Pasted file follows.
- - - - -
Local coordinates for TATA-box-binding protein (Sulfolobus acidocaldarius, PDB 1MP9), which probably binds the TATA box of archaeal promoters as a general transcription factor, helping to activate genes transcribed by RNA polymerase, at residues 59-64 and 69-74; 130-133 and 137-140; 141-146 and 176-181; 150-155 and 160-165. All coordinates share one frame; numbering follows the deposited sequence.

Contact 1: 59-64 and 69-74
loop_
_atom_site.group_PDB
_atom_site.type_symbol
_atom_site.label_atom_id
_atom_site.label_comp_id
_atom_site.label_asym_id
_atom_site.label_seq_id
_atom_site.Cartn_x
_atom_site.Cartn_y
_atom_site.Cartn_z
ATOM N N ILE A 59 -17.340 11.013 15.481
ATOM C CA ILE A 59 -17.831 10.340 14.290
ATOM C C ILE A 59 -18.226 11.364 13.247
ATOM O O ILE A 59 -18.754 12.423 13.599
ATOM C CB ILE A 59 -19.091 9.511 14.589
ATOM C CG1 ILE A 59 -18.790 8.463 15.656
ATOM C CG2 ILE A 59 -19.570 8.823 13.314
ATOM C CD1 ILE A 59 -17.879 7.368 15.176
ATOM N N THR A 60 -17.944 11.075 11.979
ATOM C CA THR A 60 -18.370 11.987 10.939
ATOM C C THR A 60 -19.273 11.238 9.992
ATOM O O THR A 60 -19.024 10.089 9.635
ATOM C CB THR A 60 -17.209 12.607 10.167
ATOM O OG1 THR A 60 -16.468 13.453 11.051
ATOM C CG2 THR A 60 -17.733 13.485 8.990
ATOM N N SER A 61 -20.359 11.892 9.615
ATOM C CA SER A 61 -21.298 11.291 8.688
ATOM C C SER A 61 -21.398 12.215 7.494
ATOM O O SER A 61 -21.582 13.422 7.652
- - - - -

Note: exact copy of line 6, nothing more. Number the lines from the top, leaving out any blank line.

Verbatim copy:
_atom_site.label_atom_id